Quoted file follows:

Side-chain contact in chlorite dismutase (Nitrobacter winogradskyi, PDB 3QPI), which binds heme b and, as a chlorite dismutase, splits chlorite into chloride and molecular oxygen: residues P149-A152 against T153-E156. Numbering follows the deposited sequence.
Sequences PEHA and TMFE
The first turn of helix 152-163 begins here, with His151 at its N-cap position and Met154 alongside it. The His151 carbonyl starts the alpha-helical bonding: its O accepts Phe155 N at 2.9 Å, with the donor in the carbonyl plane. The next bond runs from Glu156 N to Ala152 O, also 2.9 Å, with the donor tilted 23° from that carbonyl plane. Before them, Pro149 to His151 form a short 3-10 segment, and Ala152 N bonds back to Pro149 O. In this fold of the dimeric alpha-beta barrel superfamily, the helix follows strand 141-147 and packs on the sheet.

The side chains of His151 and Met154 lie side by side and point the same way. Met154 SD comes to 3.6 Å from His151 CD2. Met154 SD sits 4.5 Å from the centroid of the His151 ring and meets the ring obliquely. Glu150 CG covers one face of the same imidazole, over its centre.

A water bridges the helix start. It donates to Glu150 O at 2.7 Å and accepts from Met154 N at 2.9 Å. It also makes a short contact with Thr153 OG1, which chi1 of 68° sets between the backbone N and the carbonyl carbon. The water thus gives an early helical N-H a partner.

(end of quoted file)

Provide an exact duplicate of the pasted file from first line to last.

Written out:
Side-chain contact in chlorite dismutase (Nitrobacter winogradskyi, PDB 3QPI), which binds heme b and, as a chlorite dismutase, splits chlorite into chloride and molecular oxygen: residues P149-A152 against T153-E156. Numbering follows the deposited sequence.
Sequences PEHA and TMFE
The first turn of helix 152-163 begins here, with His151 at its N-cap position and Met154 alongside it. The His151 carbonyl starts the alpha-helical bonding: its O accepts Phe155 N at 2.9 Å, with the donor in the carbonyl plane. The next bond runs from Glu156 N to Ala152 O, also 2.9 Å, with the donor tilted 23° from that carbonyl plane. Before them, Pro149 to His151 form a short 3-10 segment, and Ala152 N bonds back to Pro149 O. In this fold of the dimeric alpha-beta barrel superfamily, the helix follows strand 141-147 and packs on the sheet.

The side chains of His151 and Met154 lie side by side and point the same way. Met154 SD comes to 3.6 Å from His151 CD2. Met154 SD sits 4.5 Å from the centroid of the His151 ring and meets the ring obliquely. Glu150 CG covers one face of the same imidazole, over its centre.

A water bridges the helix start. It donates to Glu150 O at 2.7 Å and accepts from Met154 N at 2.9 Å. It also makes a short contact with Thr153 OG1, which chi1 of 68° sets between the backbone N and the carbonyl carbon. The water thus gives an early helical N-H a partner.